Clandeboye House and estate was, like the empire itself, an epic creation - but unlike the empire, it still endures, a vignette of a now almost forgotten age and surprisingly little altered since Lord Dufferin died in 1902.
The house is overflowing with relics from the empire and Dufferin's aristocratic adventures - stuffed baby bears, Egyptian monuments, tiger skins and weaponry from India, Canada and Burma to mention just a few, with extraordinary photographic albums that document the collecting of these unique 'souvenirs'. Clandeboye is a genuine treasure trove.


The Country House Revealed is a six part BBC series first aired on BBC Two in May 2011 in which British architectural historian Dan Cruickshank visits six houses never before open to public view, and examines the lives of the families who lived there.
Episodes
Episode 1 tells the story behind South Wraxall Manor, hidden in the depths of the Wiltshire countryside. Built by a family with a dramatic and chequered history - the Longs - who rose in prominence through the Tudor period to become knights of the realm, friends of Henry VIII and Elizabeth I, and one of the most powerful dynasties in England.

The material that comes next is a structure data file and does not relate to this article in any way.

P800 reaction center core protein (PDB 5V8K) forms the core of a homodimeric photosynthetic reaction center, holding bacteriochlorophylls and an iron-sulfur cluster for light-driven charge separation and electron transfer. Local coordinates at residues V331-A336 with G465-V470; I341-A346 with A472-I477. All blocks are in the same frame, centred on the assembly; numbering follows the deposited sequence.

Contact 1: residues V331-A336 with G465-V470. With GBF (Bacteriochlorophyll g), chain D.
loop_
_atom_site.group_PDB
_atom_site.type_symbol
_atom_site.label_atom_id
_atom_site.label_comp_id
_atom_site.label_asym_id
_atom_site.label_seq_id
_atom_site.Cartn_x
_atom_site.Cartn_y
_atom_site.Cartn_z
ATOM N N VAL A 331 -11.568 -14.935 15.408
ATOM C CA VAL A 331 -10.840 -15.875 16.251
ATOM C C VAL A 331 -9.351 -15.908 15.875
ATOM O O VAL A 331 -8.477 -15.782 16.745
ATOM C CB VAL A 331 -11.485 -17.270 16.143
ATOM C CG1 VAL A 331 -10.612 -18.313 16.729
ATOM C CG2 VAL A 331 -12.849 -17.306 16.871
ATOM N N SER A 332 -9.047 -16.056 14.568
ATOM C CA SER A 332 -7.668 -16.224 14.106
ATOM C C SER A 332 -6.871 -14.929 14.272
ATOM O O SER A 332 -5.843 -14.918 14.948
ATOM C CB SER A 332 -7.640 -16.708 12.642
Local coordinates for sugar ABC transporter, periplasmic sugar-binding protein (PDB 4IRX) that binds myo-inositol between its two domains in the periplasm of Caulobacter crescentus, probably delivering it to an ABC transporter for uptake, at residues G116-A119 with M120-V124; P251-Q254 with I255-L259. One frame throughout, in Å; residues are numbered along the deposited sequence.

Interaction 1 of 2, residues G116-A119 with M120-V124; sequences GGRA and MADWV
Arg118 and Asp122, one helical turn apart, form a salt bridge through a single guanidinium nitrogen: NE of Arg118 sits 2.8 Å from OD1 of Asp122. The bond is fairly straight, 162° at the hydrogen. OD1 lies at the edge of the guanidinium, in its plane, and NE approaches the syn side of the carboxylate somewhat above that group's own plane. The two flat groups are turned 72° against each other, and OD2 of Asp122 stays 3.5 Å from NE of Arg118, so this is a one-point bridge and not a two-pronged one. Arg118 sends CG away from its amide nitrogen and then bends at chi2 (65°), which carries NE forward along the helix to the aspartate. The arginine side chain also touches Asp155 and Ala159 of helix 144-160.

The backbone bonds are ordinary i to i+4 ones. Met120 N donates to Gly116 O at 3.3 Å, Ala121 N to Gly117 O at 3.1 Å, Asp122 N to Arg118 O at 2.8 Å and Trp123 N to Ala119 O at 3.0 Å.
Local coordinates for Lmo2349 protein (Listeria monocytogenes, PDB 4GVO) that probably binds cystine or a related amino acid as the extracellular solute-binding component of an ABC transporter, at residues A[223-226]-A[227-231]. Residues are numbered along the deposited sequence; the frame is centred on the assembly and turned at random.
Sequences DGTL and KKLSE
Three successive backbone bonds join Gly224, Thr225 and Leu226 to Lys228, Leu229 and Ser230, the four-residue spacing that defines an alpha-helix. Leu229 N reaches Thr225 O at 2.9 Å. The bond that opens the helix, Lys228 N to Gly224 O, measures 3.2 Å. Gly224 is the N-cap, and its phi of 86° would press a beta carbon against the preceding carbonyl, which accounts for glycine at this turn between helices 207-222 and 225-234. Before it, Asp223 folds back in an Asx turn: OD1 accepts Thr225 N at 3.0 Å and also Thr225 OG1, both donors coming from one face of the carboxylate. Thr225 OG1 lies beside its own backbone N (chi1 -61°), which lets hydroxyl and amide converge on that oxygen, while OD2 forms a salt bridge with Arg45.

Episode 2 tells the story of architect Sir William Bruce and Kinross House.
Episode 3 examines the architecture of Easton Neston in Northamptonshire and discusses whether it was the work of Nicholas Hawksmoor or Sir Christopher Wren.
Episode 4 shows Wentworth Woodhouse near Rotherham, one of the largest country houses in Europe. The building exemplifies the workings of British Parliamentary democracy before the Reform Act of 1832, and is important in the history of Whig politics, its owners having included influential Prime Minister Charles Watson-Wentworth, 2nd Marquess of Rockingham. The episode also relates the near-destruction of the estate by controversial open-cast coal mining in the 1940s and 1950s, and speculates on how such a huge country house needing extensive renovation might find a use in the 21st century.
Episode 5 looks at the Clandeboye Estate in Northern Ireland.
Episode 6 views Marshcourt in Stockbridge, Hampshire, designed by Edwin Lutyens.